5. A product formed by treating a polyhydric alcohol ester or a rosin with a hydrogenation catalyst in the absence or added substances capable of reducing the unsaturation oi the material under the conditions of treatment, said product being characterized by the fact that it has a lesserdegree of, unsaturation than the material from which it was formed. 6. A product formed by treating a monohydric alcohol'ester or wood rosin with a hydrogenation catalyst in the absence of added substances capable of reducing the unsaturation of the material under the conditions of treatment, said product being characterized by the fact that it has a lessor degree of unsaturation than the material from which it was formed.

"I. A product formed by treating a polyhydric alcohol ester or wood rosin with a-hydrogenation catalyst in the absence of addedsubstances capable or reducing the unsaturation of the material under the conditions of treatment, said product being characterized by the fact that it has a lesser degree of unsaturation than the material from which it was formed.

8. A product formed by treating glycerol abletate with a hydrogenation catalyst in the absence of added substances capable of reducing the unsaturation of the material under the conditions or treatment, said product being characterized by the fact that it has a lesser degree of unsaturation than the material from which it was formed.

9. A product formed by treating methyl abletate with a hydrogenation catalyst in the absence of added substances capable of reducing the unsaturation oi the material under the conditions of treatment, said product being characterized by the fact that it has a lesser degree of unsaturation than the material from which it was formed.

10. The method of treating a rosin ester which includes contacting a rosin ester with a hydrogenation catalyst in the absence of added substances capable of reducing the unsaturation of the rosin ester whereby the unsaturation of the rosin ester is reduced.

11. The method of treating a rosin ester which includes heating a rosin ester with a hydrogenation catalyst in the absence of added substances capable oi reducing the unsaturation of the rosin ester whereby the unsaturation of the rosin ester is reduced.

12. The method of treating a rosin ester which includes heating a rosin ester with a. hydrogenation catalyst at a temperature within the range of about 150 C. to about 250 C. in the absence of added substances capable of reducing the unsaturation of the rosin ester whereby the unsaturation of the rosin ester is reduced.

13. The method of treating a rosin ester which includes contacting a rosin ester with a noble metal hydrogenation catalyst in the absence of added substances capable of reducing the unsaturation of the rosin ester.

14. The method of treating a rosin ester which includes contacting a rosin ester with a base metal hydrogenation catalyst in the absence of added substances capable of reducing the unsaturation of 'the rosin ester whereby the unsaturation of the rosin ester is reduced.

15. The method of treating a rosin ester which includes contacting a rosin ester with a palladium hydrogenation catalyst in the absence of added substances capable of reducing the unsaturation or the rosin ester.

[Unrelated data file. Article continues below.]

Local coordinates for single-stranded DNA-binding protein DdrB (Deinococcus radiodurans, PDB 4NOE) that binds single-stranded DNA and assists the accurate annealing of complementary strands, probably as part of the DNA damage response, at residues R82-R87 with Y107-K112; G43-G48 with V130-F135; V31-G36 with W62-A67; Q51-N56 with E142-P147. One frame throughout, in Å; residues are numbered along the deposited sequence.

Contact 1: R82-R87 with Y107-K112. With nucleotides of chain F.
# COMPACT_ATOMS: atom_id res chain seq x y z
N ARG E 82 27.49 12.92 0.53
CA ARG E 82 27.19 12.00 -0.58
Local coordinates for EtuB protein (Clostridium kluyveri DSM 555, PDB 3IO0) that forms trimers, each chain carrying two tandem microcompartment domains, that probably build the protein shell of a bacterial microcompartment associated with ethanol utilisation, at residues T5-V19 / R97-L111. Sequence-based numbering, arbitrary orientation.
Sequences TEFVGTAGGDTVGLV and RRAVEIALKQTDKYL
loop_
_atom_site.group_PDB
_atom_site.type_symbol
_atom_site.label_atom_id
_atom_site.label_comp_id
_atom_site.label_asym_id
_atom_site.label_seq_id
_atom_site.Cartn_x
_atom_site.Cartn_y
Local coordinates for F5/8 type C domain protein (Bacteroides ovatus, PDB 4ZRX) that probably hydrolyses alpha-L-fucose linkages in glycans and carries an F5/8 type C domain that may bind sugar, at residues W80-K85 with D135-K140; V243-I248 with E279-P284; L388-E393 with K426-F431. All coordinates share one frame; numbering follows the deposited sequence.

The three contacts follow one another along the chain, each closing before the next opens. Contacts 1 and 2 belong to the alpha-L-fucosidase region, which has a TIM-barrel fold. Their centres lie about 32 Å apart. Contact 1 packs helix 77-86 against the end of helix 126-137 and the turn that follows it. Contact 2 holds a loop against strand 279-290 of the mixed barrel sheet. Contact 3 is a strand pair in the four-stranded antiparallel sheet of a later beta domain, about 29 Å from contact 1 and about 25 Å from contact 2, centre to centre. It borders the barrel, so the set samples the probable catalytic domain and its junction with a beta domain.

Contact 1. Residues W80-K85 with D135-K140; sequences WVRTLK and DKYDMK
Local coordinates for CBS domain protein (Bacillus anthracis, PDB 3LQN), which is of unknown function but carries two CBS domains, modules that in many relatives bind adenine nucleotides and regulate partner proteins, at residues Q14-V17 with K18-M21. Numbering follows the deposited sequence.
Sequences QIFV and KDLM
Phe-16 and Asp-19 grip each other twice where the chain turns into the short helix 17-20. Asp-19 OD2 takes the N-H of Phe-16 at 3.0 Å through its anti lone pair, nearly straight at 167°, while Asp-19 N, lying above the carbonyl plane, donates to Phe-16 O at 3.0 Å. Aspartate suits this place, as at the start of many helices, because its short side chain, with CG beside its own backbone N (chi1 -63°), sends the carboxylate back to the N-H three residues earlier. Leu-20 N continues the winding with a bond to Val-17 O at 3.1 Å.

16. The method of treating a rosin ester which includes contacting a rosin ester with a catalyst comprising palladium lar alumina in the absence of added substances carable of reducing the unsaturation ofthe rosin es er.

. 1'7. The method of treating a rosin ester which includes contacting a rosin ester at an elevated temperature and in liquid phase with a hydrogenation catalyst in the absence of added substances capable of reducing the unsaturation of the rosin ester whereby the unsaturation of, the rosin ester is reduced.

' 18. The method of treating a rosin ester which includes contacting a rosin ester with a noble metal hydrogenation catalyst at a temperature within the range of about 150 C. to about 250 C, in the absence of added substances capable of reducing the unsaturation of the rosin ester.

' 19. The method of treating a rosin ester which includes contacting a rosin ester at an elevated temperature and in liquid phase with a nickel hydrogenation catalyst in the absence of added substances capable oi reducing the unsaturation of the rosin ester.

20. The method of treating a rosin ester which includes contacting a rosin ester in liquid phase and at an elevated temperature with a catalyst comprising palladium black supported on granular alumina, in the absence of added substances cagable of reducing the unsaturation of the rosin es er.

EDWIN R.

black supported on granu-

Referenced by
Citing PatentFiling datePublication dateApplicantTitle
US2614997 *Sep 16, 1950Oct 21, 1952Hercules Powder Co LtdVinyl esters of chemically stabilized rosins and polymers thereof
US4248770 *Jun 11, 1979Feb 3, 1981Arakawa Kagaku Kogyo Kabushiki KaishaProcess for preparing stabilized rosin ester, and pressure-sensitive adhesive composition and hot-melt composition
US4302371 *Jul 17, 1980Nov 24, 1981Arakawa Kagaku Kogyo Kabushiki KaishaStabilized rosin ester and pressure-sensitive adhesive and hot-melt composition based thereon
Classifications
U.S. Classification530/216, 530/215, 530/219, 530/218
International ClassificationC09F1/04, C09F1/00
Cooperative ClassificationC09F1/04, C07C2103/26
European ClassificationC09F1/04